Do premier protein shakes go bad?
In this article, we will address the query “Do premier protein shakes go bad?” Additionally, we will briefly review the factors affecting the spoilage of protein shakes, as well as some tips to extend the shelf life of your protein shake.
Do premier protein shakes go bad?
Yes, all food products have a certain shelf-life; because protein powders are dry, the protein powder (without mixing) can last for as much as two years. A prepared shake will last for a couple of days (2-3 days) in refrigeration temperature (4 °C) (1,2).
What are the Factors Affecting the Freshness and Quality of Premier Protein Shakes?
The factors affecting the freshness and quality of premier protein shakes, and almost all foods, are the following (3):
- Available water and nutrients for the microorganisms; similar to humans, microorganisms need nutrients like carbohydrates, proteins, and minerals to grow. Therefore, they use your food to obtain nutrients to grow.
- Temperature: all microorganisms require optimal temperatures to grow, most of them are very comfortable in room and warm temperatures (25 – 37 °C); cool temperatures (< 6 °C) are not good for them, and they grow slower in these conditions.
- Initial microorganism load: this factor refers to the initial number of microorganisms; bacteria, for example, can divide approximately each 20 minutes, so it will be very different if your shake has 1 bacterium than 1000 bacteria cells.
- The pH is another critical factor, most microorganisms like a neutral pH. Acid and alkaline pH can be harmful for them, inhibiting or delaying their division.
What are Proper Storage Techniques to Extend the Shelf Life of Premier Protein Shakes?
The best practices or techniques that you can do for extending the shelf life of your premier protein shake are (3):
- Always use a clean recipient.
- Make sure that the container is sealed or tightly closed.
- Store it sealed in the refrigerator (at 4 – 6 °C) as soon as possible after its preparation.
- Try not to drink small and frequent portions of the shake, this will increase the microbial load and could speed up its spoilage.
For a protein powder, keep it tightly closed and stored in a dry place. Powders are resistant at room temperature, but keeping it in a dry place will prevent it from absorbing moisture.
What are Signs of Spoiled Premier Protein Shakes to Watch Out For?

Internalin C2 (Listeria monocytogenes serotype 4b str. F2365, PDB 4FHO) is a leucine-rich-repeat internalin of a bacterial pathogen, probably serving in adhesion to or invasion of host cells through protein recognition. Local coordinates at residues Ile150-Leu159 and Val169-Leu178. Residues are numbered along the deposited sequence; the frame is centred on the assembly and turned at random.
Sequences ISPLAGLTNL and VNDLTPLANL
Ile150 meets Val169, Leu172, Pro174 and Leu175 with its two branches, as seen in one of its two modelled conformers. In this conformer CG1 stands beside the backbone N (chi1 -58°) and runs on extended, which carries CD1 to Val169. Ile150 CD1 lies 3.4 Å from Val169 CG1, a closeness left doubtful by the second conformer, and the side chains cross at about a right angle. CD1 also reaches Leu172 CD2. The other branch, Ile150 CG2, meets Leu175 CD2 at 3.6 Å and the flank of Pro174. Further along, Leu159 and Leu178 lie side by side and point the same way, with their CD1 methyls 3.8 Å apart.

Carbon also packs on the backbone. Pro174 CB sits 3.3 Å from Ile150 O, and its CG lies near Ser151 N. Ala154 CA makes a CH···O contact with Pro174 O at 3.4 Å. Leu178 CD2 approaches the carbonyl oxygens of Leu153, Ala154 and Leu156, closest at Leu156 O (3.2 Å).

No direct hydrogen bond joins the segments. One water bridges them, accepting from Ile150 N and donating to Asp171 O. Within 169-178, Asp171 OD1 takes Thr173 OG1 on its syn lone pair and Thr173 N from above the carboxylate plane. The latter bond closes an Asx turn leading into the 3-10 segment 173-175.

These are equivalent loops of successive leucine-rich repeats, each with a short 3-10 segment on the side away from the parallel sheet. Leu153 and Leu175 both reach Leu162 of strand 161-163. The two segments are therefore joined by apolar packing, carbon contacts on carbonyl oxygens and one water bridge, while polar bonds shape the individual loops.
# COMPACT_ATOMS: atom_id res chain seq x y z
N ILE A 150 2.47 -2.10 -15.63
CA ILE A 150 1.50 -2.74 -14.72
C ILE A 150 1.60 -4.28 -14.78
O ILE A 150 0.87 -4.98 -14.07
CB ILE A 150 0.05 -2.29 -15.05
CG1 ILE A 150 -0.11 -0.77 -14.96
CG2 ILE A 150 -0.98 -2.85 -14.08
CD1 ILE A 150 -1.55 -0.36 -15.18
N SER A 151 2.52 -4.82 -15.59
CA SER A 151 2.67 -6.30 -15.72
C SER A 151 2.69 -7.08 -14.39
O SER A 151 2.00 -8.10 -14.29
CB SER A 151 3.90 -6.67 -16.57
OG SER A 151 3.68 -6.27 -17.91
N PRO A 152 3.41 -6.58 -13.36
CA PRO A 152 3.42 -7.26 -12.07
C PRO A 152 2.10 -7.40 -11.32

There are visual signs of spoilage like presence of mold, but most pathogenic bacteria do not cause visual changes in foods. If you notice bad odors or bad taste, you should discard your shake (3).
Anyway, if your shake has more than 3 days in the fridge, or it was at room temperature for a long time, you should not drink it (2).
What are the Risks of Consuming Spoiled Protein Shakes?
If you drink a prepared protein shake that is already spoiled, you can be at risk of having a foodborne disease. A foodborne disease is commonly a gastrointestinal infection or intoxication caused by pathogenic bacteria or their toxins (4,5).
The normal symptoms of a foodborne disease are (4,5):
- Abdominal pain
All symptoms related to pathogenic bacteria can cause dehydration (which is potentially lethal for children and elderly). Usually, foodborne disease can pass in a few days, but when you have an infection by pathogenic bacteria, you must go to a physician for exact medical indications (4,5).
It is common to find potentially harmful bacteria in protein shakes just like the one found in meats, such as Escherichia Coli and Salmonella (4). If you want further information on what to do if you ate spoiled food (especially animal derived foods), please look at this guide.
In this article, we addressed the query “Do premier protein shakes go bad?” Additionally, we briefly reviewed the factors affecting the spoilage of protein shakes, as well as some tips to extend the shelf life of your protein shake.
- Dattatreya A, Etzel MR, Rankin SA. Kinetics of browning during accelerated storage of sweet whey powder and prediction of its shelf life. Int Dairy J, 2007;17(2):177–82.
- Rysstad G, Kolstad J. Extended shelf life milk-advances in technology. Int J Dairy Technol, 2006;59(2):85–96.
- Hammond ST, Brown JH, Burger JR, Flanagan TP, Fristoe TS, Mercado-Silva N, et al. Food spoilage, storage, and transport: Implications for a sustainable future. Bioscience, 2015;65(8):758–68.
- Lee H, Yoon Y. Etiological agents implicated in foodborne illness world wide. Food Sci Anim Resour,. 2021;41(1):1–7.
- People at risk of foodborne illness [Internet]. U.S. Food and Drug Administration. FDA; [cited 09 June 2023]. Available from: https://www.fda.gov/food/consumers/people-risk-foodborne-illness